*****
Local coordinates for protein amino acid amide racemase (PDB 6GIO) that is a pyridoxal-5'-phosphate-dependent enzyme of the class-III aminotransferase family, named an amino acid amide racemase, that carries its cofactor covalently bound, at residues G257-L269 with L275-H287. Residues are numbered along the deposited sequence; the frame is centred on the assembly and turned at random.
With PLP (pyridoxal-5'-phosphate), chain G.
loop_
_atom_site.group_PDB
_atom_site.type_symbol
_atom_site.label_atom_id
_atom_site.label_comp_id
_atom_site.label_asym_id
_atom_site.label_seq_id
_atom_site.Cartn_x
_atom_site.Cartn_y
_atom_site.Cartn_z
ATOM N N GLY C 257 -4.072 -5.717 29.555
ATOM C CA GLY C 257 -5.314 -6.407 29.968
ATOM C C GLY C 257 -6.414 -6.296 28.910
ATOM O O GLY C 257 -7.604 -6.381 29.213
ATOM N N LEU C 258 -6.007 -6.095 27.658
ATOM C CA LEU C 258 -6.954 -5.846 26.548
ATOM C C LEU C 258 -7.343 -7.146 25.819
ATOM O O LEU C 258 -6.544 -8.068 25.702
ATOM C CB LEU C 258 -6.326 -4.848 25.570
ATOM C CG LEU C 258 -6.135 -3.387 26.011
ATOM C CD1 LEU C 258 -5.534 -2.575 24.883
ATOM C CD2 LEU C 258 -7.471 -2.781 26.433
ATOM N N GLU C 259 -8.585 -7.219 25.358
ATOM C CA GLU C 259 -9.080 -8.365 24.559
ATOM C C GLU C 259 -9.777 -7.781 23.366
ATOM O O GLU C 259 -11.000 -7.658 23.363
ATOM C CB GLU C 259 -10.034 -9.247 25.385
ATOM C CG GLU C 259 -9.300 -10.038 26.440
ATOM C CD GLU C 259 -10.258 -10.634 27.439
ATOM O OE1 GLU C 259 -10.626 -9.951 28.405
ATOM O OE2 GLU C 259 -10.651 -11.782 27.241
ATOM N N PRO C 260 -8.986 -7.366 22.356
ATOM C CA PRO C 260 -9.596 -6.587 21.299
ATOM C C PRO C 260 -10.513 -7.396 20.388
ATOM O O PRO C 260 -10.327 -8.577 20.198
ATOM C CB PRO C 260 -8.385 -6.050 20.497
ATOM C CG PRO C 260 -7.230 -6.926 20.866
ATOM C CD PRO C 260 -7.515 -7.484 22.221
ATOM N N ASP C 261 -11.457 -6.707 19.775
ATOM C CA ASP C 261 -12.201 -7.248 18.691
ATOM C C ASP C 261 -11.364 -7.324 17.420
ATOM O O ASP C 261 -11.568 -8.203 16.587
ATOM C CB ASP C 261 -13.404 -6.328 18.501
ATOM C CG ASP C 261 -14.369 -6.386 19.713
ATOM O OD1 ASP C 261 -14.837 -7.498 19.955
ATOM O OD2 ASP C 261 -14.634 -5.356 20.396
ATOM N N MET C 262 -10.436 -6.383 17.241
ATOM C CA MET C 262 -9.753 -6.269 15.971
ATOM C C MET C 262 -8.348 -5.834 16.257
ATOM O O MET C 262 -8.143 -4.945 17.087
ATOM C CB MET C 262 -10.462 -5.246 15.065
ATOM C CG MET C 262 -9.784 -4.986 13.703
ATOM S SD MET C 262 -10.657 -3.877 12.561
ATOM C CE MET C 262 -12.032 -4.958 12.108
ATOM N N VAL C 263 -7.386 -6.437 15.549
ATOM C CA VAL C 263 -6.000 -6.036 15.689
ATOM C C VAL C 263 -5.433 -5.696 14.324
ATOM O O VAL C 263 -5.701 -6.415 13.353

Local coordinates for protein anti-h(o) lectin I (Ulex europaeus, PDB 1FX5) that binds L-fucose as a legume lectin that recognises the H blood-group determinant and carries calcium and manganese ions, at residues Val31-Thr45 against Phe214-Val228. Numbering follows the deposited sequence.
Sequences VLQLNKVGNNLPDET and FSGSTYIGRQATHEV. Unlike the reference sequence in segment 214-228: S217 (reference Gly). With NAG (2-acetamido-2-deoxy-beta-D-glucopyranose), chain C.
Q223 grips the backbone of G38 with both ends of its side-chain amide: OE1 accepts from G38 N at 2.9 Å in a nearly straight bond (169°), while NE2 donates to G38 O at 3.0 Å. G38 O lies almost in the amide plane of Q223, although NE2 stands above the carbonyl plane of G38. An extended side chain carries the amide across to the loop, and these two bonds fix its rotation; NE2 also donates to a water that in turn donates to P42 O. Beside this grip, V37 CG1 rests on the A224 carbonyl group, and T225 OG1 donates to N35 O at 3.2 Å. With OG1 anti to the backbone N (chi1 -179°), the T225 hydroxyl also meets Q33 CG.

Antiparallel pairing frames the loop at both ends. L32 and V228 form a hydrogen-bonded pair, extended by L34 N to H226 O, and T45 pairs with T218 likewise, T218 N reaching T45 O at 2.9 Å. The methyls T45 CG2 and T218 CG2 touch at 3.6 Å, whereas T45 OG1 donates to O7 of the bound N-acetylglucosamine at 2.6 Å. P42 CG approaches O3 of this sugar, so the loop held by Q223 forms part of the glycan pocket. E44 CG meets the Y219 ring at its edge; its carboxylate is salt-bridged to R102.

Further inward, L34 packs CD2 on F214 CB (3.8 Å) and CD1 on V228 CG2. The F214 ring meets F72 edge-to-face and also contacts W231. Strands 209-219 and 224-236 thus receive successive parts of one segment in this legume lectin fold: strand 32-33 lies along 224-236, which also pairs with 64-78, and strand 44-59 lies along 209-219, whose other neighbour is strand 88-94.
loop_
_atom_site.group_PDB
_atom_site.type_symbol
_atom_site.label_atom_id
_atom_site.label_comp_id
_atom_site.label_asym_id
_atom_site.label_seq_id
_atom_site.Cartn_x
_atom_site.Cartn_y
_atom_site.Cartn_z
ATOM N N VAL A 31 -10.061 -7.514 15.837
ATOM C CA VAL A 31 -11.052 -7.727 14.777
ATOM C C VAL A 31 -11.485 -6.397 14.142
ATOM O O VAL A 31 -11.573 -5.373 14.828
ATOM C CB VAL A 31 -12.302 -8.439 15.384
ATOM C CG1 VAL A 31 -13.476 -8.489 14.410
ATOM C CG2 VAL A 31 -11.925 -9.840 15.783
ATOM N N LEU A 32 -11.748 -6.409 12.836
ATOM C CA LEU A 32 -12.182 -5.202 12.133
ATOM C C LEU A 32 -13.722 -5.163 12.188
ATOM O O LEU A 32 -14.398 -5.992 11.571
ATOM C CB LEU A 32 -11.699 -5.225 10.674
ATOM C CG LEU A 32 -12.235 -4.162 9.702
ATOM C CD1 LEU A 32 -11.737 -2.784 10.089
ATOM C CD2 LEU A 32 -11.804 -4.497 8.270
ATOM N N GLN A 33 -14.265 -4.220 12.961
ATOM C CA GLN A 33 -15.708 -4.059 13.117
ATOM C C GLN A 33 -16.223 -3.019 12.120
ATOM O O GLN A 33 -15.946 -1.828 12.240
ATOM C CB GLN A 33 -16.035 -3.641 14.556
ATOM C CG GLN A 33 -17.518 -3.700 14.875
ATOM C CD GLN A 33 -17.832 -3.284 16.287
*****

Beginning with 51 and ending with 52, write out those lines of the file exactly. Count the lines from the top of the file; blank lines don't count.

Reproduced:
ATOM C C MET C 262 -8.348 -5.834 16.257
ATOM O O MET C 262 -8.143 -4.945 17.087